Taxes And Invoicing In Spain

Published on 16/02/2010 in Taxes in Spain

When doing business in Spain, it’s vital to understand the processes of invoicing and what taxes you are liable to pay. Here’s an overview of these critical areas for people working in Spain. 

TaxElements of an Invoice

Spanish legislation states that an invoice should include all of the following:

  • Full details of the supplier and customer i.e. The personal or company details including; First Name and Surname or Company name, Address, NIE number for an individual or CIF number and Mercantile details for a company
  • Date
  • Sequentially numbered reference which should follow the date order
  • Amount chargeable for goods of services
  • Breakdown of VAT if applicable
  • Deduction for withholding tax (IRPF) if applicable


We also recommend that you take the opportunity to state your terms and conditions on your invoice such as method of payment and credit terms.

Invoices acceptable for tax purposes

Only invoices or credit notes that meet the requirements noted above are valid for claiming tax relief and VAT refunds. The following proofs of purchase are not acceptable for tax purposes:

    * Delivery notes (Albaranes)
    * Receipts (Tickets)
    * Orders (Pedidos)
    * Quotations (Presupuestos)
    * Draft invoice (Factura Proforma)

All suppliers are obliged by law to provide you with a proper invoice on request. This includes supermarkets, restaurants, and other entities that usually give receipts. You may ask for an invoice at the time of purchase, or request one later on by presenting your tickets.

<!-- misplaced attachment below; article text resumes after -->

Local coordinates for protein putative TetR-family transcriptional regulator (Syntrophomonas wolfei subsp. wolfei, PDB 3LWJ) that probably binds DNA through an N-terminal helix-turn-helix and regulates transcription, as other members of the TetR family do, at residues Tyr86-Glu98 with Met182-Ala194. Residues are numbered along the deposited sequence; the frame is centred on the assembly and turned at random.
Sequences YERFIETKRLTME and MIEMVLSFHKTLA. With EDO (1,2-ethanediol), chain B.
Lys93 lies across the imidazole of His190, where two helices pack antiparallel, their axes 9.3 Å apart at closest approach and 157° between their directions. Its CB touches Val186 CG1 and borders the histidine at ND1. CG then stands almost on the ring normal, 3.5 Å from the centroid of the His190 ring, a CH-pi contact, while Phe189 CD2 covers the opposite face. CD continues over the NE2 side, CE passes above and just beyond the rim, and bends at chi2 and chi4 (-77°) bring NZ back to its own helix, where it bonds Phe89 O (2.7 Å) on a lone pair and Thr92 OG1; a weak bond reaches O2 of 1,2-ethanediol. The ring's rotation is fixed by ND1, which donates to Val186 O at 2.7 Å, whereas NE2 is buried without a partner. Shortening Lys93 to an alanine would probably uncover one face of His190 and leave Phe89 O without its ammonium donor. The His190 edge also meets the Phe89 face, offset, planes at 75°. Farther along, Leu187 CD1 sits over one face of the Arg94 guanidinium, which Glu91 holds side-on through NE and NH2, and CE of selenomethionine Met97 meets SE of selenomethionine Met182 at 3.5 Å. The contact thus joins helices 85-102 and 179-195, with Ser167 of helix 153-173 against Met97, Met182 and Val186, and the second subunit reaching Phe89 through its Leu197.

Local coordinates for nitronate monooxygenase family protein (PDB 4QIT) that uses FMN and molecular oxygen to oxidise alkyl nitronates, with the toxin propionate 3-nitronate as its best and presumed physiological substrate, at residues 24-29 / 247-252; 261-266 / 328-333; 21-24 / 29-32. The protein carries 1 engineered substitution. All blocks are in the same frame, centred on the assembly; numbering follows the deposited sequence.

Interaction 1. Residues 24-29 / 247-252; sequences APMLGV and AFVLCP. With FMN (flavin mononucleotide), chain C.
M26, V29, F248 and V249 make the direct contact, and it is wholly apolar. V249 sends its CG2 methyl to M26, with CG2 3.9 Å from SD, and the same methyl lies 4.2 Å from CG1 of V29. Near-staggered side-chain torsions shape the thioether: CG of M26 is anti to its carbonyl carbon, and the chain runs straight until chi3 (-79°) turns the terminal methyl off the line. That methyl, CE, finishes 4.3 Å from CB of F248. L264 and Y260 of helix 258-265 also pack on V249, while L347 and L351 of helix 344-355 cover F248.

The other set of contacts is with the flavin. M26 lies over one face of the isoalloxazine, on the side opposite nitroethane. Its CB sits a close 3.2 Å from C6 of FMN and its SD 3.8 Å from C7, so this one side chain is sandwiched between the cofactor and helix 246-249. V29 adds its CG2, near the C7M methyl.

Taxes in Spain

Make sure you are aware of how the tax system operates in Spain so you can make informed decisions regarding your business and personal taxes. Here is an overview of the key taxes which may affect you whilst living or doing business in Spain.

Value Added Tax


The general rate of VAT is 16% which is charged on most supplies. There is also a reduced rate for certain products and services of 7% and 4%. However, the government has just announced an increase in this tax for next year to 18% for general rate and 8% and 4% for the reduced rates, so ensure you know when the change takes place.

Registration with the tax office is compulsory for companies or individuals selling products of services which fall within the scope of this tax. It is important to point out that, unlike in some countries, businesses supplying goods or services subject to VAT must register from commencement of trade, as there is no lower threshold limit.

Income Tax

This tax arises when individuals have any the following sources of income:

    * Employment
    * Current assets (interest, dividends, etc)
    * Property (rentals)